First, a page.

And I think that's the way this community of women works. If you're doing your job right, you're not going to be like anybody else, and you're going to get the opportunities that other people don't get and vice versa. And you'll drive yourself crazy comparing too much. But "As Cool As I Am" is basically saying I'm not going to be in a position of allowing myself to feel competitive with women because that is a black hole. And it's being in a relationship with a person who encourages you to do things competitively, that this person is really rejecting. Life is hard enough: you are going to feel envious, you are going to say, "Oh, why not me, what's wrong with me?" So if you're in a relationship with some schmuck who's encouraging that avenue of thinking when there's so many opportunities to go down that avenue without that schmuck, ya gotta cut him loose. That's schmuck behavior.
(Dar's "I'ts Alright")Songfacts
: When you look at this collection, does it amaze you that you've accomplished what you have? I don't want to ask you to brag, but there must be some moment of pride to be able to look at all these songs and re-visit some of your accomplishments over the years. How does it make you feel when you look at the songs that make up this collection?
: Well, when I was in college, I put a stick-it on my computer, which was huge, that said, "Whatever you do is enough." I had totally lost my mind, and I was coming back from that. So I would say to myself, you know, you're supposed to do a ten-page paper, if you do one page you'll get a D+. If you do two pages, you'll get a C-, or if you do three pages you'll get a C-. So that's all better than an F, so why don't you do a page?
And it was really, enormously helpful to me. And then a friend of mind was kind of coming back from her lost moment, and I put the stick-it on her computer, and she took a very playful approach to this paper, really appreciating the fact that she wasn't writing about something very tangible, and just giving it a very playful approach. And she got an A. Her professor said he read it for his wife. It was like, by letting the pressure go and allowing herself to do what she could in that moment, she released a sort of joy in the meaning of the whole assignment.
So it's like I have a little stick-it on my inner computer that says "Whatever you do is enough." And I don't force lines, and I don't force myself to write every day, and somehow out of that came seven albums that don't, to me, feel forced. And that's the only thing I'll boast about is that there's nothing about it that to me sounds like I said, "I have to write for 2 hours a day," with lines where there were no inspiration. I felt it when I wrote it. And I think that experience coming back from being totally insane and putting that stick-it on my computer was a good beginning to a less forced work ethic.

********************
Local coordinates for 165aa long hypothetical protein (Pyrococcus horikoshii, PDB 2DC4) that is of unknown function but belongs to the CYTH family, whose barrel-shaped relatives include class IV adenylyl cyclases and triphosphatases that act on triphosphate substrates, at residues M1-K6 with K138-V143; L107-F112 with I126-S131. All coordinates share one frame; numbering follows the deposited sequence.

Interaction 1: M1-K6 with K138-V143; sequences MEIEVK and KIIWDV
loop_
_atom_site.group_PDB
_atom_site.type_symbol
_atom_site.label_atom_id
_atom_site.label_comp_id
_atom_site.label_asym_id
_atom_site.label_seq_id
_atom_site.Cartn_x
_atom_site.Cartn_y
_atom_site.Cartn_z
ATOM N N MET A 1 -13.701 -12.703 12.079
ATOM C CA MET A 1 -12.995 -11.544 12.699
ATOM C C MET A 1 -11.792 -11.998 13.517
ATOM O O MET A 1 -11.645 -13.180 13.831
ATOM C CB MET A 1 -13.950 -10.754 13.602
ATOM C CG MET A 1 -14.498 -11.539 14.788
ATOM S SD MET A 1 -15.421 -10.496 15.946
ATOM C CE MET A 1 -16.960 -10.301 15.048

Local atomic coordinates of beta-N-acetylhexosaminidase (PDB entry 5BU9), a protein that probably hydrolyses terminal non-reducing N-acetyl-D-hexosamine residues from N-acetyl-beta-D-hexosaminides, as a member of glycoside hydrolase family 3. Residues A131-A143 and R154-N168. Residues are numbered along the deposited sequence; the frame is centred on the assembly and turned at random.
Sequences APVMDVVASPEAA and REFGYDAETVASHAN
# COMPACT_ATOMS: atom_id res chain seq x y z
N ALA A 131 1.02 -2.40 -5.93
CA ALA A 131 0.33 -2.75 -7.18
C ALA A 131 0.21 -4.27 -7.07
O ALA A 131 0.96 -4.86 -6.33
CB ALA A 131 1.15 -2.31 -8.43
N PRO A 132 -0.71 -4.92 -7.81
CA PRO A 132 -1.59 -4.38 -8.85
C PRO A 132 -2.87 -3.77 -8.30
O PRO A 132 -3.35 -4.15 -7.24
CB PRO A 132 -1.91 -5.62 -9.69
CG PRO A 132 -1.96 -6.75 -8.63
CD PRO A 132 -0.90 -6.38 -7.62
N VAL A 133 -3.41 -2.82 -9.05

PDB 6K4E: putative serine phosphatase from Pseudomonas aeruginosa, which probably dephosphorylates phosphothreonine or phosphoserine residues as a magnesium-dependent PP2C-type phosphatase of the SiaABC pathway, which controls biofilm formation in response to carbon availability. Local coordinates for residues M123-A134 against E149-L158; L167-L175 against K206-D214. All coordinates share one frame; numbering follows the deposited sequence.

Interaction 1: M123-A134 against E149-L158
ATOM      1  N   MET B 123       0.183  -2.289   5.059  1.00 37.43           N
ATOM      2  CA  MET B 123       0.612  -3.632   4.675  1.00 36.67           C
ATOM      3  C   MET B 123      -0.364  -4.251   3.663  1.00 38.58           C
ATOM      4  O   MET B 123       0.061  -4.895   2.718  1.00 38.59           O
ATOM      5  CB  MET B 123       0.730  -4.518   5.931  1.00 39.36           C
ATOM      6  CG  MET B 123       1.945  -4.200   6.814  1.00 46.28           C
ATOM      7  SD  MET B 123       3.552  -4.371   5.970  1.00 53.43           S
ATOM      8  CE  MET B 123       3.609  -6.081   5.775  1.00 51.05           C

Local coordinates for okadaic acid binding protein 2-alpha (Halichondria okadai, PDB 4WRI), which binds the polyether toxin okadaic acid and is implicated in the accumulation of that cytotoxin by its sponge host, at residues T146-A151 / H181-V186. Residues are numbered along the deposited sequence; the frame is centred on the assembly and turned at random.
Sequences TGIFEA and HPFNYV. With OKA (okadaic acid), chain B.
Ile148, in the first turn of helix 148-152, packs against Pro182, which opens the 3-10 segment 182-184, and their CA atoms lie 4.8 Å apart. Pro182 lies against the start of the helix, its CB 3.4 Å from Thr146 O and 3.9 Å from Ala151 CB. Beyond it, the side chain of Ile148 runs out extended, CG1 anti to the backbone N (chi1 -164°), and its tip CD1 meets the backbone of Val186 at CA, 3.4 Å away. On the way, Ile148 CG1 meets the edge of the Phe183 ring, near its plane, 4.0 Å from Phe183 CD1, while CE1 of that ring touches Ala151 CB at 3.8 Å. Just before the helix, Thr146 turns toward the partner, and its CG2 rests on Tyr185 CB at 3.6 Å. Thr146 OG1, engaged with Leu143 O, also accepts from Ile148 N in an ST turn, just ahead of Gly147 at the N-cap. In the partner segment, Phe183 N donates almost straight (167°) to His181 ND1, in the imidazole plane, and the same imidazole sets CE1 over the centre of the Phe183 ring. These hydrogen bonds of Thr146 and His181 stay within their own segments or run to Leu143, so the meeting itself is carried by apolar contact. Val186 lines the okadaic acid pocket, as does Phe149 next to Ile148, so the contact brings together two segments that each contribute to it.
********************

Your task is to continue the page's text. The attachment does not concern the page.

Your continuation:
: Tell me a little bit about what you're working on now and what the next album is going to be like.
: I'm hoping that the next album is going to really look at these issues of power and fragility. Like how, as you get into your 40s, 50s, 60s, you have so much ability and so much awareness and so much responsibility. And also all these moments of recklessness – just what comes with that power. And how beautiful and weird and different it is from when you're just out throwing yourself against the wall trying to prove yourself. It's just a different world I'm in right now. And it's fascinating to me. It helps me understand some of that – those words like patriarchy and, you know, when you've got the crown on your head, and maybe you've got the power amulets and the jewels and the scepter. There's a lot going on with how much of that power is false, how much of that power is real, and how, interestingly, it's juxtaposed with your mortality. Because just as you're stepping into your greatest power you're suddenly aware that maybe you've got less than half of your life left. Or that it'll be kind of weird to wear your push-up bra and try to pick somebody up at a bar. It's just not where the power is.
So it's kind of like power juxtaposed with a real understanding that, at its worst, your vanity is peaked, and at its best, your spirituality is enhanced. So it's a really interesting time to be writing about, and that's where I'm going.
: Wow. Sometimes I'll ask questions like that and I'll get, "Well, you know, we're working on music..." You have this whole thing mapped out, so I'm quite impressed. It's obvious that you are much better at doing this than, say, biology, so I think you chose the right course in life.
: You're very sweet. I'm at a town meeting deciding about fencing and town illumination, so I have to go back inside. But thank you.
We spoke with Dar Williams on November 3, 2010. Get more at darwilliams.com.